Tourists get a bad rep. We moan about them, throw them scathing looks and try to step on their shoelaces in the the underground. But the best part of my trip has been being a tourist. Driving through lush vegetation to remote little temples, being dwarfed by enormous Buddhas of all shapes and ethnicities (gold, bronze, wood) and piles of oranges sitting on alters bathed in the red of crimson bulbs; all things which tomorrow I won't remember. But I will remember my permanent contented exhilaration at the different sky and the greener trees and the freshly baked crumbly almond cookies, and being away by myself.
Here is an exert from a jam-packed day of temples, beaches and villages.
The three Buddhas represent past, present and future. People don't tend to care about the past, so the first Buddha sat in his own dignified solitude. A little crowd of worshippers knelt before the third.
One of the most beautiful temples I visited was at the Po Lin Monastery which is home to the World's largest, seated, outdoor, bronze, Buddha: a world record with a lot of qualifications.
If you visit the Po Lin Monastery, make sure you have the vegetarian lunch as it is basically delish.
In Buddhist Temples the walls are lined with tiles bearing the names of the deceased. It is believed that if you don't go to heaven or hell, your soul floats in a kind of purgatorial limbo, so you can buy a home for the soul of your loved one in the temple where they can rest.
There were some American tourists scratching their heads over these pamphlets.. "Err.. Mom, why is there a Nazi sign in a temple?" .. "I'm not sure honey but these folk can be awful strange. Maybe they think it means something else" responds a short spectacled woman with the twang of someone born below the Mason-Dixon.
Although I considered curing them of their bewilderment, I wasn't sure I remembered enough about the Swastika and it's original significance to give anything other than an awkward and sketchy explanation. Now that I've spoken to my old friend Wiki, I can confirm that my hazy recollection wasn't too far off. The Swastika is an ancient Sanskrit symbol for good, the clockwise version of which only became a symbol for hate, violence and antisemitism in the recent 20th Century.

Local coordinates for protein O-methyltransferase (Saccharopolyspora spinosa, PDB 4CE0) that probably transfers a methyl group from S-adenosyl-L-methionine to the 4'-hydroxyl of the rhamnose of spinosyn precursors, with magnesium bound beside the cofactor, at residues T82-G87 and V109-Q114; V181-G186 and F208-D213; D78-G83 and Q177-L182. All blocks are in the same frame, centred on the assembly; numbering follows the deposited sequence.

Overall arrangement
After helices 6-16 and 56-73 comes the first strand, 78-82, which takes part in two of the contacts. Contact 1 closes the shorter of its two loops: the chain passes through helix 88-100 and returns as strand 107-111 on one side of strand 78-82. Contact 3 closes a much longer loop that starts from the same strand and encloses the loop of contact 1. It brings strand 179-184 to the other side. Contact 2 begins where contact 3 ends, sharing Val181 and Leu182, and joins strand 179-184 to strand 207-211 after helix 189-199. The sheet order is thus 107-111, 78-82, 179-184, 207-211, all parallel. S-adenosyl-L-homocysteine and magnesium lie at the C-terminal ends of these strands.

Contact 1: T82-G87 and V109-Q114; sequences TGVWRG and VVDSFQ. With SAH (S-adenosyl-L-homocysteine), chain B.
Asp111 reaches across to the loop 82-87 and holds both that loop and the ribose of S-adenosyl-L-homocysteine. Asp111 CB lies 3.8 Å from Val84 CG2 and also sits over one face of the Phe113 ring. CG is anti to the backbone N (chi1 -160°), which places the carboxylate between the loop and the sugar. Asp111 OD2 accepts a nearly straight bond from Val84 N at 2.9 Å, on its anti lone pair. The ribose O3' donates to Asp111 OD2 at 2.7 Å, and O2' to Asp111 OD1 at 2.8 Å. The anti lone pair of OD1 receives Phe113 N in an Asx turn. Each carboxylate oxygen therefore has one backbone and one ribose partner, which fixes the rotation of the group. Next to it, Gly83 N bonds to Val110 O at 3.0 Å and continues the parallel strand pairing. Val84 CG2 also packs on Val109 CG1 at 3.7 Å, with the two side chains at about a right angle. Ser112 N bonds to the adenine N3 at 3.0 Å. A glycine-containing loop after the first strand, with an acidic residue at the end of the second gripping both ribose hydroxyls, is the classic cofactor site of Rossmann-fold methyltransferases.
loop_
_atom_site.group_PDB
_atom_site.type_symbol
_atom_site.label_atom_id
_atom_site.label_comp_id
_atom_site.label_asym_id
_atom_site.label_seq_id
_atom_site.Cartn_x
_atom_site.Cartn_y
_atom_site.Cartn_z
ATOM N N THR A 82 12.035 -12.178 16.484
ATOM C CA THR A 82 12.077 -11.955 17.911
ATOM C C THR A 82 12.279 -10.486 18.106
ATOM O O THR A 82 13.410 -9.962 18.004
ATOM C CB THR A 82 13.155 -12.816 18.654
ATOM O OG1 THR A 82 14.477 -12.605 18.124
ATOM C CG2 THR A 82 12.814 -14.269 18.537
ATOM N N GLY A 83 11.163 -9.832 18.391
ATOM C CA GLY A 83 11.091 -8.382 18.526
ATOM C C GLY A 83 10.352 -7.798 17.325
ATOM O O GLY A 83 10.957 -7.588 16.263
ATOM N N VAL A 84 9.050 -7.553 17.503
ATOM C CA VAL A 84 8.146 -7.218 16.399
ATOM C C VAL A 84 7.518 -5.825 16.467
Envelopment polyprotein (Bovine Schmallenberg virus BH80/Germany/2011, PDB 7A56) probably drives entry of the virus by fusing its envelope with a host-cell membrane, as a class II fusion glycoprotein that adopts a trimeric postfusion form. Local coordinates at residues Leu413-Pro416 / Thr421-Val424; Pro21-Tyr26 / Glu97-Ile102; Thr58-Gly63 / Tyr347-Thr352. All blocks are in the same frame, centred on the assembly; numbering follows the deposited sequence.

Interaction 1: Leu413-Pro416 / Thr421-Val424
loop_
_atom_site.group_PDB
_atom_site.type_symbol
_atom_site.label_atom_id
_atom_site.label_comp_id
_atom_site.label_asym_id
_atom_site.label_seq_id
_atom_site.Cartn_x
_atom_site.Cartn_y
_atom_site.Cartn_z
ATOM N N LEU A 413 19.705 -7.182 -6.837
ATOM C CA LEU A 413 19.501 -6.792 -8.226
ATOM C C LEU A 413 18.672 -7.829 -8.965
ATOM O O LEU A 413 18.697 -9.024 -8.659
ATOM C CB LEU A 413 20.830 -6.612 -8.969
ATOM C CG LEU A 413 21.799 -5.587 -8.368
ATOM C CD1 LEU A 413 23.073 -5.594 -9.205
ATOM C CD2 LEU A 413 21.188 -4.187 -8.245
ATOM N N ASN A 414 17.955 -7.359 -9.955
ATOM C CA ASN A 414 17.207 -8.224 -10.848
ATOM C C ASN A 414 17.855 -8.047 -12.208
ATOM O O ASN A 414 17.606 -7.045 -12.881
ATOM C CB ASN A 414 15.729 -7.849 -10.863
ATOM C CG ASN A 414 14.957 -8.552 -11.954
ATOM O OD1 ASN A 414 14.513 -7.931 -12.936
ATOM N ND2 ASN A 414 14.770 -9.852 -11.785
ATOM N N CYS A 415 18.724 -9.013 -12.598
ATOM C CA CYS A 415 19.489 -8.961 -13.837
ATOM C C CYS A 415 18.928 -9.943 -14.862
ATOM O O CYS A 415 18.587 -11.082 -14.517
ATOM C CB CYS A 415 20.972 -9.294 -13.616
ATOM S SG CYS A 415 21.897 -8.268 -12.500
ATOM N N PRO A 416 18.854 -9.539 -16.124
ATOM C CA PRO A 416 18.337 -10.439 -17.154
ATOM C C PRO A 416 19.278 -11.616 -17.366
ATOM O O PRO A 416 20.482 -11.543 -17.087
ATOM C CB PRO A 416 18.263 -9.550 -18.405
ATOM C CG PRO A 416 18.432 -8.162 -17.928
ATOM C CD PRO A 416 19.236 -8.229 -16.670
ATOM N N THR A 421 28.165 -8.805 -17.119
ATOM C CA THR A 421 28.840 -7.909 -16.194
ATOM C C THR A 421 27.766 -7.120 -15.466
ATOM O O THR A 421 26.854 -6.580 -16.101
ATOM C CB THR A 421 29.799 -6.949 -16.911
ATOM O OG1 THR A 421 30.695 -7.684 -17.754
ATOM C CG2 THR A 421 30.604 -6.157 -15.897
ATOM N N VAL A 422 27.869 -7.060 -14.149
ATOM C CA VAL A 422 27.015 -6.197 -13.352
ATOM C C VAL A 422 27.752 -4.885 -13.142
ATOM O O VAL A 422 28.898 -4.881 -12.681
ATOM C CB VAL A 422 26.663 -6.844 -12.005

After lunch I sprinted up to the Buddha, 3 steps at a time.
But unable to face the walk back, I made the vertiginous 20minute journey to the bottom in a cable car.
Took a bus to a nearby village that had been abandoned. Walked through a ghost town of crumbling buildings, boarded up windows and beautiful doors leading to empty courtyards which had once been full of voices, billowing linens and life.
Tsing Ma Bridge
The longest road/rail suspension bridge in the world, leading from Hong Kong Island to Lantau.
A Lantau Beach complete with Local Heartthrobs
No Dogs allowed.....
.....No one said anything about Percy
This was the coolest place I visited. A fishing village in Lantau where all the homes are rickety wooden affairs built on stilts rising up of the water, where you bob along small canals in gondola-style fishing junks manned by strong sinewy old men in vests. There are tiny shops, more shrines and small local bakeries selling divine freshly baked goods.
|If you in Hong Kong and you can't be bothered to go through the hassle of organising everything yourself, you can take the Tsing Ma - Lantau & Monastery Tour with Splendid tours, which is unbelievably good. I also did the New Territories tour, but it was so crap, so stick to the Lantau and Monastery one.|
Ended my funpacked day chasing the rabbit back to the City.